After settling into my heavenly water villa it was time to set out and see a little more of El Nido.
El Nido is a small municipality of the Philippines in the north of Palawan Island. It is home to approximately 700 islands and is famed for it’s stunning beaches, enormous abundance of limestone cliffs and amazing snorkelling and diving opportunities.
The wonderful team at El Nido Resorts run trips every day or so out to many different parts of this wonderful archipelago. After spending the early arvo kayaking around independently, I was keen to be whisked away to some beautiful places that would be a bit out of reach in just a kayak!
The first stop of the day was Snake Island.
The name ‘Snake Island’ might give the impression that the island is infested with snakes, but this is far from being true. Snake Island got it’s name from its incredible sandbar connecting it to mainland Palawan. This sandbar changes shape with the tides but often appears in an ‘S’ shape – hence appearing like a long snake!
This sandbar only appears during low tide so a visit at high tide will diminish some of the magic of the place. The tides in El Nido are predictable, so if unsure, ask a local about the best time to visit.
The water in this area is nothing short of spectacular. Crystal clear and stunningly turquoise – it’s pretty easy to see why this place is considered by many Filipinos to be paradise.
When I visited, the tide was not low enough that the sandbar rose above the water, but was low enough that I could walk along the sandbar without the water ever reaching above my hips.
I spent a while splashing around in the heavenly waters and then decided to leisurely make my way onto the actual island to do the extremely short hike to get better views of the sandbar. Make sure to take your shoes – or as all the local Filipino people say, your ‘slippers’ – as it’s a pretty uneven and rocky pathway.
I was told that it was about a 15 minute hike but in actual fact it is more like 5 minutes. One thing I noticed in El Nido, if you ask how far away something is, the answer you will get is almost always ’15 minutes’ regardless of the actual time it will take to get there. Gotta love island time!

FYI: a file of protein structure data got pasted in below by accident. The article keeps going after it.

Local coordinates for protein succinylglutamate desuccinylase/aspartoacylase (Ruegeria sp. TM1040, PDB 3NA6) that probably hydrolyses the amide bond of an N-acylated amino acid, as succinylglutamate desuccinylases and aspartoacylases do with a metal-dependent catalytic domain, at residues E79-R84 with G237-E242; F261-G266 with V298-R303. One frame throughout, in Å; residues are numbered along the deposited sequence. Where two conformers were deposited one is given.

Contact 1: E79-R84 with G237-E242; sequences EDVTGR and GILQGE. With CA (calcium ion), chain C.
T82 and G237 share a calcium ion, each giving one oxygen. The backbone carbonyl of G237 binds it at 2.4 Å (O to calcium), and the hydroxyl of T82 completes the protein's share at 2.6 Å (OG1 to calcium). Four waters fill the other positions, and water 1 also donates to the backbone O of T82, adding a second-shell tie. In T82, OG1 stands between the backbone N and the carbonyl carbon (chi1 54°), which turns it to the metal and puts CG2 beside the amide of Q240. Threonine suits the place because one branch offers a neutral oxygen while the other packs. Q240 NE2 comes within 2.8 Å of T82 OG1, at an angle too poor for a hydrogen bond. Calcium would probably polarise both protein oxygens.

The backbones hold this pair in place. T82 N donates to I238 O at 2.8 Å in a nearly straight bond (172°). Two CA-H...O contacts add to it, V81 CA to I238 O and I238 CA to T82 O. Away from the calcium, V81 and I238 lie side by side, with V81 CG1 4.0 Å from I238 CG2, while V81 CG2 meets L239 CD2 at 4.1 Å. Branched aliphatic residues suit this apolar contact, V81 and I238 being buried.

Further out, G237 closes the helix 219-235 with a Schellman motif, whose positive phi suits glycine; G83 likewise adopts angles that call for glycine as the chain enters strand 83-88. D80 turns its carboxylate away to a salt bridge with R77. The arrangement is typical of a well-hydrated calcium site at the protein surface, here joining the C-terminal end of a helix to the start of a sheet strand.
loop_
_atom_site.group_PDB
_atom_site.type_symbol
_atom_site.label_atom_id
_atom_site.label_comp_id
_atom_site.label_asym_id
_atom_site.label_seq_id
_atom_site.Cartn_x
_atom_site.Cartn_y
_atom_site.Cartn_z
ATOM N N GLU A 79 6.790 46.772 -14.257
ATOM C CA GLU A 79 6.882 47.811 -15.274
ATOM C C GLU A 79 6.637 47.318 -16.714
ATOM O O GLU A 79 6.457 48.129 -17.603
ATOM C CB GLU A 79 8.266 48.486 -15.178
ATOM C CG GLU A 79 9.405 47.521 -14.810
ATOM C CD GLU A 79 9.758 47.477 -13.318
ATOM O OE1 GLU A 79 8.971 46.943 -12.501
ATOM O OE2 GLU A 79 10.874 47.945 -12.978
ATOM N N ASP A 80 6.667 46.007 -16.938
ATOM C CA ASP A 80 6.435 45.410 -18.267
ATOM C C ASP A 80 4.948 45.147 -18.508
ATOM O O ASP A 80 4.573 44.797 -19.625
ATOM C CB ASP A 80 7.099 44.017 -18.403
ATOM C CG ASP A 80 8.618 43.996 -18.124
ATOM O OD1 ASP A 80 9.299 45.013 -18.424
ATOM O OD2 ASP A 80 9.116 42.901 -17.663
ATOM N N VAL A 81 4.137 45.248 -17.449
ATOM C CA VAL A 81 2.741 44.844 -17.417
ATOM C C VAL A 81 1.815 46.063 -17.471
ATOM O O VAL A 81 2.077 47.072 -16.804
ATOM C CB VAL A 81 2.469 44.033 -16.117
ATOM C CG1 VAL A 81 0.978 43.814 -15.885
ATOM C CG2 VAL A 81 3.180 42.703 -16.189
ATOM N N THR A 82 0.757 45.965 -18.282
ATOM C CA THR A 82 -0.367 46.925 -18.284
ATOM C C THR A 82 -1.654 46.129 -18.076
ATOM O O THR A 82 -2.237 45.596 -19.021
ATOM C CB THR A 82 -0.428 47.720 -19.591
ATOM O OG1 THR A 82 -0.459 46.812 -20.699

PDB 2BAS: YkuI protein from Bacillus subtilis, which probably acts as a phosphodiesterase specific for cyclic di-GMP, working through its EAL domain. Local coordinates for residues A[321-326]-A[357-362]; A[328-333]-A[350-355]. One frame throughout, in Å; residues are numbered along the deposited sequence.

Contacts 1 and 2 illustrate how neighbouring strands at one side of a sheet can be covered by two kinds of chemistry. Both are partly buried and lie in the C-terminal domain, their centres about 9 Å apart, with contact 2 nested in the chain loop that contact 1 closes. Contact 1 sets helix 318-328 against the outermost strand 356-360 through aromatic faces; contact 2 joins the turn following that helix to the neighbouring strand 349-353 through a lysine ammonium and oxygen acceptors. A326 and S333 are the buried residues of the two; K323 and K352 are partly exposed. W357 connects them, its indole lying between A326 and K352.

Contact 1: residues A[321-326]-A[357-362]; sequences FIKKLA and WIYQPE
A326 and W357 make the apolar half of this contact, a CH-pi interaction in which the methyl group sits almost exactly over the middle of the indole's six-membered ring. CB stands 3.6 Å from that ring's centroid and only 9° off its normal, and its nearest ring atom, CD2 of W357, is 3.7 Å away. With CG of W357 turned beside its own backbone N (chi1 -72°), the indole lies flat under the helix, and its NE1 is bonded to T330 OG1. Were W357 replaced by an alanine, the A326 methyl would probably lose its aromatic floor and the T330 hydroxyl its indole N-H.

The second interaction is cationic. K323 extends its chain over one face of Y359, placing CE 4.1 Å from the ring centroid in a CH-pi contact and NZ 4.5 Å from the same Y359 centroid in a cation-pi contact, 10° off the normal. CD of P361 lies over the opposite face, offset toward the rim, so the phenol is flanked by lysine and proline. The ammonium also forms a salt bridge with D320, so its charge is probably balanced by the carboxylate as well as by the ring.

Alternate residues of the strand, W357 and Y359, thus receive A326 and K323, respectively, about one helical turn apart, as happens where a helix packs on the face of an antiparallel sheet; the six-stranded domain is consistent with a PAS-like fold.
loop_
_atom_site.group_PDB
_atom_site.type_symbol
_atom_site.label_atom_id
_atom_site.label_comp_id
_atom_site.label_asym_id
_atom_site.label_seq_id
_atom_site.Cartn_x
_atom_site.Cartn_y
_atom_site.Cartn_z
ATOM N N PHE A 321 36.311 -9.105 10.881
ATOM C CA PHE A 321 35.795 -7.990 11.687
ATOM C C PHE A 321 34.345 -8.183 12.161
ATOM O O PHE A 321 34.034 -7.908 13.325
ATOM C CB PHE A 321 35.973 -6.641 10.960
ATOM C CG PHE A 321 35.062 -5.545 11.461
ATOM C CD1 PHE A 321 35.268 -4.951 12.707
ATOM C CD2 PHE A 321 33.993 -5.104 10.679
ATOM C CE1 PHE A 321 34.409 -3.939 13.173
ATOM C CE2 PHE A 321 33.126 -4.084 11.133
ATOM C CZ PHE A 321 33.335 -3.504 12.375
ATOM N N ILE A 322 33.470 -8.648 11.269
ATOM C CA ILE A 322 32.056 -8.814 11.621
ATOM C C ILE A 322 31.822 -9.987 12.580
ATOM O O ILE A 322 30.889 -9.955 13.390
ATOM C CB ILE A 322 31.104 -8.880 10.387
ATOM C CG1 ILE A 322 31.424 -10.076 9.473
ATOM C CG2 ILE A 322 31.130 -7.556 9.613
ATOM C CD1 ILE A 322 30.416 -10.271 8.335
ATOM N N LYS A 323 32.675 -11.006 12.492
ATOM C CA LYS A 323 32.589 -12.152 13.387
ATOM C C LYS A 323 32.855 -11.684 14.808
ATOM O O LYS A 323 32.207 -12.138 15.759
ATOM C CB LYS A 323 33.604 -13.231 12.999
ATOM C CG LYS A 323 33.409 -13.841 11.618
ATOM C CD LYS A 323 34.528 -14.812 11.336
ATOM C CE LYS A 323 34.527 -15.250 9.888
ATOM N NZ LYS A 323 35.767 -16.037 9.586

I was thankful for the shade that the many trees provided me. My extremely pale skin was starting to show signs of pinkness!
Once at the top of the trail I was treated to some pretty phenomenal views of the sandbar! It was more straight than an ‘S’ shape on this particular day, but that in no way made it less beautiful.
After I had soaked up my fill of the amazing views, I headed back down the trail and across the sandbar to our little outrigger boat to head onto our next destination.
This destination was a small private island that I do not even know the name of. We were not permitted to explore the main beachfront of the island, but instead were there to visit the incredible limestone caves just a stones throw away.
Getting into the huge caves was actually pretty easy, just a smidge fiddly. Once through the narrow-ish entrance it opens up into a much, much larger cave.
After getting my fill of cave exploring, it was time to head back to Miniloc for dinner, a cocktail and a well-deserved nights sleep with nothing but the sound of the water lapping at the stilts of my water villa.
T H E L O W D O W N
Getting There: From Manila, book a direct flight with Air Swift
El Nido Resorts: I’d like to say an enormous thank you to the wonderful team at El Nido Resorts for not only making this stay possible, but also for making it so wonderful
Miniloc: To explore more of this gorgeous resort and to book, visit the El Nido Resorts website here
Caves and Islands Trip: These trips are run frequently by El Nido Resorts and are free for guests
Snake Island: If you are planning on visiting Snake Island independently from El Nido Proper, it is a 45 minute boat ride. Get a group together and hire a boat!
Camera: Olympus OM-D E-M1 with 12-40mm M.Zuiko Pro Lens
Threads: I am wearing a gorgeous bikini by Aussie label Tigerlily
Remember: Sunscreen, shoes and your camera!